They Also Serve: A third all-thief adventure when they haven't done even one for any other class? This is becoming a real pattern. Are they really that much easier to write than one for wizards or fighters, or are the readers a bunch of sheep, echoing ideas they've seen recently instead of thinking up their own? Like the last one, they need to turn their rougueish skills to heroic purposes and steal the macguffin back from whoever took it, which makes this seem all the more ridiculous. Why focus on thieves when your code of conduct means you can never give them adventures where they're using their skills for their original purpose, actually stealing money for yourself?! I'm thoroughly baffled by this editorial choice. At least they're not throwing it into even sharper relief by doing one for the assassins they're about to put on the chopping block in the edition change. Still, taken on it's own merits it's pretty good, describing the rival thieves guild the players have to invade with plenty of detail, including lots of extraneous personality and history bits that mean this would be useful as setting backdrop as well as an adventure, and gives you several hooks for further adventures. It's not a railroad, which puts it way up on the Polyhedron adventures that involve investigating crimes, and makes sure you'll actually put your thiefly skills to good use. Overall I think they've just about managed to stave off the diminishing returns problem again.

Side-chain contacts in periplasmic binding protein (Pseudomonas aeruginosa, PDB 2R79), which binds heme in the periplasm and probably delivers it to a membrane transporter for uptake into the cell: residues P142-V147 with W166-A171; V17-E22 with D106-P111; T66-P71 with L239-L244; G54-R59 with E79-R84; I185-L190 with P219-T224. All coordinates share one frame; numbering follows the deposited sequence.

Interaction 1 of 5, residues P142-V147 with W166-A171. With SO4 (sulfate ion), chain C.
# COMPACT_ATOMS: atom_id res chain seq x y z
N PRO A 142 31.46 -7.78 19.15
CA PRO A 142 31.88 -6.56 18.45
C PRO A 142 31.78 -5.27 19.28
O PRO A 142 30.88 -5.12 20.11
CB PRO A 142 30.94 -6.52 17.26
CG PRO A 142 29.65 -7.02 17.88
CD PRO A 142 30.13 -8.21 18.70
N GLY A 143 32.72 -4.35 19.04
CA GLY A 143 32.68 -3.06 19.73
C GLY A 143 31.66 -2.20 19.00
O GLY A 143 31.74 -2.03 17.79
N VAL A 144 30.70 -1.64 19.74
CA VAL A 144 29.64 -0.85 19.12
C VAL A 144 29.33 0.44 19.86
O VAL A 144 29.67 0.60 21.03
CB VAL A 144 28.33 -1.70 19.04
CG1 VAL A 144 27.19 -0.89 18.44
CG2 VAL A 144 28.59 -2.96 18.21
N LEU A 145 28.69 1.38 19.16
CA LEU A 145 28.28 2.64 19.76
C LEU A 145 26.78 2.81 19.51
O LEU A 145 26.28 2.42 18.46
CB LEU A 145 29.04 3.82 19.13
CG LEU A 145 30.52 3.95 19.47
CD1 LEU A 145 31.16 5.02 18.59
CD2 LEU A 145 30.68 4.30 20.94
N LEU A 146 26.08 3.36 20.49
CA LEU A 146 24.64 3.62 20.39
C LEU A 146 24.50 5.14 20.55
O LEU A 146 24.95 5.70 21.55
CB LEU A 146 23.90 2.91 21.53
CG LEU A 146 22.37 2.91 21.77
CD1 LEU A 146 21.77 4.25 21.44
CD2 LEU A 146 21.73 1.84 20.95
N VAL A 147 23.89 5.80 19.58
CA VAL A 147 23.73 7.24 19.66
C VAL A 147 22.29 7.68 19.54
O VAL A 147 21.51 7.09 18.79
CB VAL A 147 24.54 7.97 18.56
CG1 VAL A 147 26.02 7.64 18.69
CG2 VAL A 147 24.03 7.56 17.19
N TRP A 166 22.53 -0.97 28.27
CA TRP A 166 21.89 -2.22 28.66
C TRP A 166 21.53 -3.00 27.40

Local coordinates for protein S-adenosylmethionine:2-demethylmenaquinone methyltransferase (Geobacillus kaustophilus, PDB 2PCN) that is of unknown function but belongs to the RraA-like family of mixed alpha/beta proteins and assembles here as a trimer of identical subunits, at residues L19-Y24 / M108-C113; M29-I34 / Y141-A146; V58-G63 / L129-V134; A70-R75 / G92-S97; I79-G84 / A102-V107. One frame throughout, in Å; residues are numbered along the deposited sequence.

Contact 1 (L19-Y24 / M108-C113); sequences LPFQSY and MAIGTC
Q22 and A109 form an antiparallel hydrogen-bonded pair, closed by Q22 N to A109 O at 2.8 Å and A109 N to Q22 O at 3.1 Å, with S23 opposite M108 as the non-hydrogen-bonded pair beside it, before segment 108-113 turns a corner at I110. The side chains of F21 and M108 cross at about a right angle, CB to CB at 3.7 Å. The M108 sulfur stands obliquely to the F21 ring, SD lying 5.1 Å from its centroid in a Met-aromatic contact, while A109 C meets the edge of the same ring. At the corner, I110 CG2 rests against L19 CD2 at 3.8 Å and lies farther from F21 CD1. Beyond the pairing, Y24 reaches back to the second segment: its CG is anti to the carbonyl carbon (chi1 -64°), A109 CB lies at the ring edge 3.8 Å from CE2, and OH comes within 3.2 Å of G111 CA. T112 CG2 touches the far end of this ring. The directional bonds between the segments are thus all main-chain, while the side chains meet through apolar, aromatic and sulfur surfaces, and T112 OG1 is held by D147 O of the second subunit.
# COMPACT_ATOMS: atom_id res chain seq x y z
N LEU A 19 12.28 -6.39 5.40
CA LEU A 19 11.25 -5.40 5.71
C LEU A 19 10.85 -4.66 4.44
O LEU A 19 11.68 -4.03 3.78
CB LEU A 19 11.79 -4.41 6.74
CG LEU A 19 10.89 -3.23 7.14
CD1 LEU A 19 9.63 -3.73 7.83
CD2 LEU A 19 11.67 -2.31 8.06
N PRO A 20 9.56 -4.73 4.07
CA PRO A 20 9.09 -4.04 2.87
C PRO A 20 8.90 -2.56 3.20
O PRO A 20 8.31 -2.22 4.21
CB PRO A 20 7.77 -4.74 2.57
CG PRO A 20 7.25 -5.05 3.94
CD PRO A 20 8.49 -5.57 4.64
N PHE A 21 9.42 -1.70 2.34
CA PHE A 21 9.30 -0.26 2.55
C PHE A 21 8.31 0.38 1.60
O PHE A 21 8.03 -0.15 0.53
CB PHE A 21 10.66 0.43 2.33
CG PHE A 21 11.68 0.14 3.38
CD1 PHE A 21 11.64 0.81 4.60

Monsterquest: Last issue their experimental adventure was a solo one. This time, it's one of those amusing role reversals they do every now and then. Take the role of a party of humanoids on a mission to recapture their lost treasure. Originally designed as a one-shot with pregen characters, it would be perfectly suited to combine with GAZ10: Orcs of Thar, which came out a few months later and shares the same kind of comedic tone. I wonder if they were aware of each other's development, or it was a lucky case of convergent evolution. Either way, you have a decent selection of characters, although they aren't remotely balanced in terms of power levels, and plenty of choice in how you accomplish your objective. The humorous elements aren't so twee or overbearing that they make the adventure nonfunctional, and it makes some interesting references to less common D&D material such as the Witch class that turned up 4 times in Dragon Magazine over the years. Another successful experiment that I wouldn't mind seeing again, as long as it's not so frequently that they hit diminishing returns and wear out it's welcome.
 

(un)reason

Adventurer
Dungeon Issue 10: Mar/Apr 1988



part 4/5



The 4 centre pages of the issue are devoted to preregistering for Gen Con. Early bird gets slightly reduced prices and the best hotel rooms! People running tournaments and stalls particularly welcome! Don't recall seeing this in Dragon. Wonder why they decided to give preferential treatment to Dungeon buyers.